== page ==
How Journaling Made Me Happier

I started my first journal when I was 8 years old. I documented life-changing events such as taking care of my first cat, Izzy, and winning a dare against my archnemesis/brother (he had to eat dog food). As I grew up, I wrote of typical preteen angst, friendships made and broken, and puppy love shattered.

In high school and college, my tone changed. I wrote about feeling lost, overwhelmed and unsure of my future. I stopped writing about the happy moments in my life, focusing only on problems I didn’t know how to solve and unanswered questions that at the time seemed to threaten my very existence. But after writing, the problems somehow felt more manageable, even when I didn’t have a solution.

Related: Why You Should Keep a Journal

Since the mid-1980s, numerous studies have touted the benefits of writing about particularly negative or emotionally charged experiences. In simple terms, writing about negative or traumatic experiences allows our brains to construct a narrative we can emotionally handle. It provides closure when a solution or cause can’t be found.

But a 2004 study conducted by Chad M. Burton and Laura A. King challenged the notion that writing only about negative experiences is beneficial. In this study, some of the participants were asked to write about an intensely positive experience for 20 minutes each day for three days. Compared to the control group, those participants showed increased happiness, fewer doctor visits and overall superior health at their one-month and three-month evaluations.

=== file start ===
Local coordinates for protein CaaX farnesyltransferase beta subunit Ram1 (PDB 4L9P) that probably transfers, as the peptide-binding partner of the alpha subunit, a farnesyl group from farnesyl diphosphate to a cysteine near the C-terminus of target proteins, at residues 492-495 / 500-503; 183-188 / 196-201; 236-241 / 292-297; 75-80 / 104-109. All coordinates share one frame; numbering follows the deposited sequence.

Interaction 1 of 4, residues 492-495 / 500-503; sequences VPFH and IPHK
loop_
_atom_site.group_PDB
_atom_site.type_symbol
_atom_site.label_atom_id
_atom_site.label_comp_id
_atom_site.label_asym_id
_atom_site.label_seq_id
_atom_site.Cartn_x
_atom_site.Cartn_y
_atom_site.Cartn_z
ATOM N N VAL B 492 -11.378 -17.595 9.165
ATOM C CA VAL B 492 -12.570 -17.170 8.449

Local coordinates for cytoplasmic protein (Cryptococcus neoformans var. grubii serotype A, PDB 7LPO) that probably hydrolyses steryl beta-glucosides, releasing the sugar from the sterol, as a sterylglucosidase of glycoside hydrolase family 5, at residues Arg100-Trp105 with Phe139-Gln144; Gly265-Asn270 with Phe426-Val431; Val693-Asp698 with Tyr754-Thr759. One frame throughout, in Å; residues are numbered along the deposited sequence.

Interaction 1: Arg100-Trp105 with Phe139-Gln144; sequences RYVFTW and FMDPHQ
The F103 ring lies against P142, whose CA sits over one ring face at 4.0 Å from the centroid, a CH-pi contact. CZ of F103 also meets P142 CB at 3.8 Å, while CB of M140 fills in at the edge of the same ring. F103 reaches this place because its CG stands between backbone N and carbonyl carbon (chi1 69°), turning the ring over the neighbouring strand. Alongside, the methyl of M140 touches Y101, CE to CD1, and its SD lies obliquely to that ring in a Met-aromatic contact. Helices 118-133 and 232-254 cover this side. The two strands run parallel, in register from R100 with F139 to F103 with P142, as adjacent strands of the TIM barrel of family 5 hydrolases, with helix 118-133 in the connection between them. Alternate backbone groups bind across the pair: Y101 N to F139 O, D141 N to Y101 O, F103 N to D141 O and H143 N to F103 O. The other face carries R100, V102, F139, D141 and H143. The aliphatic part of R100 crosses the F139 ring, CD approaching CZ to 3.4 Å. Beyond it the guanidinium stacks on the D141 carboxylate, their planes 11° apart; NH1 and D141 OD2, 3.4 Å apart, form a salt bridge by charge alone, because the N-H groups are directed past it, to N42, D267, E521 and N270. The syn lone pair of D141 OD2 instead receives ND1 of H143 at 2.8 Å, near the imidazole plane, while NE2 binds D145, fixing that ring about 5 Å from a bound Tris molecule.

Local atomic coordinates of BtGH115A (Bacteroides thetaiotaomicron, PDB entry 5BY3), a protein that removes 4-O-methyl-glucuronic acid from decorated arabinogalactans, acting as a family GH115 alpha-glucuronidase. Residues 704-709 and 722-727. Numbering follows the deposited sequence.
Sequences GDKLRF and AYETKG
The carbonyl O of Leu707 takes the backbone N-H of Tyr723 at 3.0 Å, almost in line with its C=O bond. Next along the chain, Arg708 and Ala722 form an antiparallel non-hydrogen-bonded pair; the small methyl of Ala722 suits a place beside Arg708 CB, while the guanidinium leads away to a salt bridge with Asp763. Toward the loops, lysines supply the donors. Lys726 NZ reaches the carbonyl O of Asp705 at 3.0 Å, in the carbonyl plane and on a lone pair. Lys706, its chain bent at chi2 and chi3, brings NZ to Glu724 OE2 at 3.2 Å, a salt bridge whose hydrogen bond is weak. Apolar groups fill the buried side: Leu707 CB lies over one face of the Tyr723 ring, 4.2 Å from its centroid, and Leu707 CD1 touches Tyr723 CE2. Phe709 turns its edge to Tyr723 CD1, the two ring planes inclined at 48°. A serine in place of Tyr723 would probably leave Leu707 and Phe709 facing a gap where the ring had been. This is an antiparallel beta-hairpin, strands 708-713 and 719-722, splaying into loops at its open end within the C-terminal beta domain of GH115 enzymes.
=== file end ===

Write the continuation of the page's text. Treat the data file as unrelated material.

Burton and King speculate that writing about the positive and negative experiences in our lives creates a heightened sense of self. By transferring emotions into written form, we can better understand our wants and needs, which can help build resilience to handle future emotional situations.

By allowing our brains to process negative memories and celebrate positive ones, we become both realistic about our past and optimistic about our future, no matter how uncertain it might be.

Related: What Happy, Successful, Optimistic People Know About Life

 

This article originally appeared in the November 2016 issue of SUCCESS magazine.

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Cecilia Meis

Cecilia Meis

Cecilia Meis is a full-time writer and editor based in Dallas, Texas. Besides SUCCESS, her work has appeared in Time Out Dallas, Rewire, Healthline and others. Outside of work, she plays beach volleyball, attempts home cooking and is ardently working toward making her cat, Nola, Insta-famous.

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